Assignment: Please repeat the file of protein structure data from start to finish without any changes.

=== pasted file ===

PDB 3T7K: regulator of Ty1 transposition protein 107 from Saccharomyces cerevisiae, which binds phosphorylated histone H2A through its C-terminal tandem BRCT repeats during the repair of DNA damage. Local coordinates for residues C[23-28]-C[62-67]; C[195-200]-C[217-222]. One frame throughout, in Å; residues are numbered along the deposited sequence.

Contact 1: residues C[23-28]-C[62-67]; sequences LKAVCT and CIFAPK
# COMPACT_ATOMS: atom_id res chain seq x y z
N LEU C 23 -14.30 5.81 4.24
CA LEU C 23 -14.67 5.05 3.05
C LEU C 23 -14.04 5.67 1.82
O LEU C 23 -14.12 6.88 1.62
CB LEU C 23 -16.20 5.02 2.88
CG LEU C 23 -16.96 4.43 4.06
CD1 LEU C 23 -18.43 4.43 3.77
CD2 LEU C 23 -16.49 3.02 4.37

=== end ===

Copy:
PDB 3T7K: regulator of Ty1 transposition protein 107 from Saccharomyces cerevisiae, which binds phosphorylated histone H2A through its C-terminal tandem BRCT repeats during the repair of DNA damage. Local coordinates for residues C[23-28]-C[62-67]; C[195-200]-C[217-222]. One frame throughout, in Å; residues are numbered along the deposited sequence.

Contact 1: residues C[23-28]-C[62-67]; sequences LKAVCT and CIFAPK
# COMPACT_ATOMS: atom_id res chain seq x y z
N LEU C 23 -14.30 5.81 4.24
CA LEU C 23 -14.67 5.05 3.05
C LEU C 23 -14.04 5.67 1.82
O LEU C 23 -14.12 6.88 1.62
CB LEU C 23 -16.20 5.02 2.88
CG LEU C 23 -16.96 4.43 4.06
CD1 LEU C 23 -18.43 4.43 3.77
CD2 LEU C 23 -16.49 3.02 4.37